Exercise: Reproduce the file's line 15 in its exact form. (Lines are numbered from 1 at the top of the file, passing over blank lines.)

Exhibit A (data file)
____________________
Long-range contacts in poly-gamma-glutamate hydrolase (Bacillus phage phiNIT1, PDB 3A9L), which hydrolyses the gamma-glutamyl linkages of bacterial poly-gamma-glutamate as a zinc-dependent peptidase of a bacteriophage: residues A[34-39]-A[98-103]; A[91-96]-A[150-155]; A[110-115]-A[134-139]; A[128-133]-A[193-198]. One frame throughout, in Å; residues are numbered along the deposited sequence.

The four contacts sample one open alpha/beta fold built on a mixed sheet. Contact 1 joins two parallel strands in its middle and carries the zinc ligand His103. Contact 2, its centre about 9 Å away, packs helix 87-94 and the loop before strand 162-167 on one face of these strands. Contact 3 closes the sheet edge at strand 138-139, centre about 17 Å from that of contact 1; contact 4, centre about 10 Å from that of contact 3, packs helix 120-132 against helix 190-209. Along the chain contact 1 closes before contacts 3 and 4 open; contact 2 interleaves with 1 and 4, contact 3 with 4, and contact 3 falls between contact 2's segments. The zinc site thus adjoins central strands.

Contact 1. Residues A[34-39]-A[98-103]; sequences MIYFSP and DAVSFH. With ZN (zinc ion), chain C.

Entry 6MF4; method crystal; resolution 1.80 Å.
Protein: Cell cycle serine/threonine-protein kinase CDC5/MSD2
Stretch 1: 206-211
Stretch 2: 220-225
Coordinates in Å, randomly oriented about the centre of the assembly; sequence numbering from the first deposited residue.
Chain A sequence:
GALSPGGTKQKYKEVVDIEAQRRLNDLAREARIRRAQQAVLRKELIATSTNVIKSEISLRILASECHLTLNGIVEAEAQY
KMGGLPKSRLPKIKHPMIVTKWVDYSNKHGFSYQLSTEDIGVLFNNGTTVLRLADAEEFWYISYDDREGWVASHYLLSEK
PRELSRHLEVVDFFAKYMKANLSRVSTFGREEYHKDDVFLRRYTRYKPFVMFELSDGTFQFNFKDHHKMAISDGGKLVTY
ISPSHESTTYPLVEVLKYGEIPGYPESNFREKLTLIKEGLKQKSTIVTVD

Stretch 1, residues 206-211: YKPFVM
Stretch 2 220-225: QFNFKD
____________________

Stretch 2 220-225: QFNFKD